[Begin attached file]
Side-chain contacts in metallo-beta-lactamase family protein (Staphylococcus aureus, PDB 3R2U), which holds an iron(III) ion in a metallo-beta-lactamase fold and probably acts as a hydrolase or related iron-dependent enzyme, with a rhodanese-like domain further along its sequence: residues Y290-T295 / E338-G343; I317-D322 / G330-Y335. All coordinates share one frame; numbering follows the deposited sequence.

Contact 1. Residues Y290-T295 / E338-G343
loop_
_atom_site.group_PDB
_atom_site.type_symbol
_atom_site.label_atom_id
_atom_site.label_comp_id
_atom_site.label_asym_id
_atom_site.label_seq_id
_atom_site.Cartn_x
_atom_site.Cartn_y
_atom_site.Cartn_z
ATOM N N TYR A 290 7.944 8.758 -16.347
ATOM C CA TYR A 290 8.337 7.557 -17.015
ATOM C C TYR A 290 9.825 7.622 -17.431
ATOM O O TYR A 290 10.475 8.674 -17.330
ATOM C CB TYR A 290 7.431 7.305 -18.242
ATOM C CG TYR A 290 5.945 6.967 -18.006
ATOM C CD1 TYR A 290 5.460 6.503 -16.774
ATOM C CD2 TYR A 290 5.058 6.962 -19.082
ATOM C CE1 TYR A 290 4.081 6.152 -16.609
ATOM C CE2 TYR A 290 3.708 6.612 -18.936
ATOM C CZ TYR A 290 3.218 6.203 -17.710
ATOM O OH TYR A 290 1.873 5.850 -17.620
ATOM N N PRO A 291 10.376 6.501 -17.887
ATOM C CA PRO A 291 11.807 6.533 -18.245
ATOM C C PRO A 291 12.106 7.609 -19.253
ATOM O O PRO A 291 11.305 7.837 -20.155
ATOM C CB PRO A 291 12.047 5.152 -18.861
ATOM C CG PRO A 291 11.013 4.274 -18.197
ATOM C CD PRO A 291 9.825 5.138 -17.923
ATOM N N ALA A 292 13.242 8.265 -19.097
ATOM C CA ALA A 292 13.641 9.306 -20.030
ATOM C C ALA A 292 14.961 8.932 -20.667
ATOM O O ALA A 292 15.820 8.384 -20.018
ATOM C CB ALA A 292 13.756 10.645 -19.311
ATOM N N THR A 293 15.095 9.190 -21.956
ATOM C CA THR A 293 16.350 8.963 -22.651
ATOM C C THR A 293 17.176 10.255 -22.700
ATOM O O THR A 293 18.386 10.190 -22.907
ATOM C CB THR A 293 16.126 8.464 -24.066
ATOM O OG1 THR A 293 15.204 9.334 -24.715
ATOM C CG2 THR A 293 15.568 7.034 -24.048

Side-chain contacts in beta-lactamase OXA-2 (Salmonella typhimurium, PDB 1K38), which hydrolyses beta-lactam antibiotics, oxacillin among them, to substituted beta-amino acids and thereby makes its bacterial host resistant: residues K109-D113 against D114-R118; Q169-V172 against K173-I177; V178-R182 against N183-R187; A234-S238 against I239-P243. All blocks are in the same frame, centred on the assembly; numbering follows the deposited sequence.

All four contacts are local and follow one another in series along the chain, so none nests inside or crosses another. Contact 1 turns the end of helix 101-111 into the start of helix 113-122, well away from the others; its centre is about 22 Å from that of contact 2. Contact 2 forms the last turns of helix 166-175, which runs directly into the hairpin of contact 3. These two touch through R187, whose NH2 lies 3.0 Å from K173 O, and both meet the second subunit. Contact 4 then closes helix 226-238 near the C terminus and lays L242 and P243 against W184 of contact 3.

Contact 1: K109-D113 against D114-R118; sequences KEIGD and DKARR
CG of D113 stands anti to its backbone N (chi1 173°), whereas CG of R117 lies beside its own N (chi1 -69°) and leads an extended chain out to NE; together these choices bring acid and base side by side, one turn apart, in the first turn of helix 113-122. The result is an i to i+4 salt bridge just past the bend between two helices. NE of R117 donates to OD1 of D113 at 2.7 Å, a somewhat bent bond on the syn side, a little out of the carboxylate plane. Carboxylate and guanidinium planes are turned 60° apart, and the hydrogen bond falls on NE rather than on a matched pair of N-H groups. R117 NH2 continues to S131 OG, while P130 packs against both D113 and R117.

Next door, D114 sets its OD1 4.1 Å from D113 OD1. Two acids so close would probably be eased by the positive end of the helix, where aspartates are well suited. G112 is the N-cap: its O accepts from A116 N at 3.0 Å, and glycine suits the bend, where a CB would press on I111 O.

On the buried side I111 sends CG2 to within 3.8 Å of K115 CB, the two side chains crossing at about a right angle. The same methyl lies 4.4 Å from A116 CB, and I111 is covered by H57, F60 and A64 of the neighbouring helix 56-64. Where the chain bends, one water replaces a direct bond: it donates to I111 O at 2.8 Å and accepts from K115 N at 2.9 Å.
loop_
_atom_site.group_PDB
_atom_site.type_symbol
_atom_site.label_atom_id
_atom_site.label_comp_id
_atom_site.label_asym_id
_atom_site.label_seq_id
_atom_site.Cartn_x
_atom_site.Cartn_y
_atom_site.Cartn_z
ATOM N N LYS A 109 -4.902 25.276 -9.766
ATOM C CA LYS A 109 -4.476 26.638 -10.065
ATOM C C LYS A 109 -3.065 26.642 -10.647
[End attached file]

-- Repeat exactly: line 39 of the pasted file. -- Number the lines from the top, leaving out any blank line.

ATOM C C THR A 293 17.176 10.255 -22.700